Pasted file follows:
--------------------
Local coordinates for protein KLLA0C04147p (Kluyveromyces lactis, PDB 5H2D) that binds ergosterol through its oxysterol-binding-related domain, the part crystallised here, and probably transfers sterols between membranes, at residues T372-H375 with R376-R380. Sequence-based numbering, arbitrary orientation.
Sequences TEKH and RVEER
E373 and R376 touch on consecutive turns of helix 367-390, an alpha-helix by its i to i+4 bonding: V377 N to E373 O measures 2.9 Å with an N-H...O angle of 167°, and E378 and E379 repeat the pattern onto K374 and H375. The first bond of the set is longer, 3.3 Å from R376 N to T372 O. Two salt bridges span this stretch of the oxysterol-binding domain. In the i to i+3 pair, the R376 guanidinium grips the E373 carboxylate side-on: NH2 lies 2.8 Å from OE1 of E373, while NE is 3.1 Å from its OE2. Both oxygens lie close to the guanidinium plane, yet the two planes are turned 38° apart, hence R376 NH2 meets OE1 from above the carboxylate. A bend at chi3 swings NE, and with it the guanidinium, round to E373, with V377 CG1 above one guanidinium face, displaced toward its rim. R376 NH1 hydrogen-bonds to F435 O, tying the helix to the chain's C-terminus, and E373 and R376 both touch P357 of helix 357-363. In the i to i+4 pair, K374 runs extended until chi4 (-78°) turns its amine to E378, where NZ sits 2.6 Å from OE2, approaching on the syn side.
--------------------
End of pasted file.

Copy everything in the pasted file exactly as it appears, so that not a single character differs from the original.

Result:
Local coordinates for protein KLLA0C04147p (Kluyveromyces lactis, PDB 5H2D) that binds ergosterol through its oxysterol-binding-related domain, the part crystallised here, and probably transfers sterols between membranes, at residues T372-H375 with R376-R380. Sequence-based numbering, arbitrary orientation.
Sequences TEKH and RVEER
E373 and R376 touch on consecutive turns of helix 367-390, an alpha-helix by its i to i+4 bonding: V377 N to E373 O measures 2.9 Å with an N-H...O angle of 167°, and E378 and E379 repeat the pattern onto K374 and H375. The first bond of the set is longer, 3.3 Å from R376 N to T372 O. Two salt bridges span this stretch of the oxysterol-binding domain. In the i to i+3 pair, the R376 guanidinium grips the E373 carboxylate side-on: NH2 lies 2.8 Å from OE1 of E373, while NE is 3.1 Å from its OE2. Both oxygens lie close to the guanidinium plane, yet the two planes are turned 38° apart, hence R376 NH2 meets OE1 from above the carboxylate. A bend at chi3 swings NE, and with it the guanidinium, round to E373, with V377 CG1 above one guanidinium face, displaced toward its rim. R376 NH1 hydrogen-bonds to F435 O, tying the helix to the chain's C-terminus, and E373 and R376 both touch P357 of helix 357-363. In the i to i+4 pair, K374 runs extended until chi4 (-78°) turns its amine to E378, where NZ sits 2.6 Å from OE2, approaching on the syn side.